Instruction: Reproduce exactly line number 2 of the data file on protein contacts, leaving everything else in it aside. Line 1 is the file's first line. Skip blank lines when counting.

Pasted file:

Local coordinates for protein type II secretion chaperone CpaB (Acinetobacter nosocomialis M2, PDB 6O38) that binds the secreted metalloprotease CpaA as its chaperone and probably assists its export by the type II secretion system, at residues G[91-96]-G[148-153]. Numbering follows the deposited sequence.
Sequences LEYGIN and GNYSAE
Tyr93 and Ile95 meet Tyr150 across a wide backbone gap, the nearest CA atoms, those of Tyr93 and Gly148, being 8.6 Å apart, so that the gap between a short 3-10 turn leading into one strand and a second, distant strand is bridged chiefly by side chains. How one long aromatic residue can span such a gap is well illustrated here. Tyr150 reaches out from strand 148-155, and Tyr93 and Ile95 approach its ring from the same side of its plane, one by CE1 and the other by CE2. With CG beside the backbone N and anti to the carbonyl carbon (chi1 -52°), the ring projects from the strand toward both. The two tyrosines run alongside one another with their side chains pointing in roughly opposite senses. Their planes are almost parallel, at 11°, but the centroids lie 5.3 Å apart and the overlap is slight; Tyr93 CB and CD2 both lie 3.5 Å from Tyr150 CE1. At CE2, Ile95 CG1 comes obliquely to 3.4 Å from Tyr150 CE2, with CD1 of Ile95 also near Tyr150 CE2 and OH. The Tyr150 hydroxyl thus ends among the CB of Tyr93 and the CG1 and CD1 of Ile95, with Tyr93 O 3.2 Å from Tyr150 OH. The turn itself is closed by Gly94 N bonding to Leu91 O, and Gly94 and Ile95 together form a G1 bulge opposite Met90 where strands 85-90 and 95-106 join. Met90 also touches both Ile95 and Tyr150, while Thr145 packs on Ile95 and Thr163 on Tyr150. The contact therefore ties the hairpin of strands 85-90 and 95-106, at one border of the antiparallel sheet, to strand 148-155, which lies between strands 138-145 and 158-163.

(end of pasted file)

Sequences LEYGIN and GNYSAE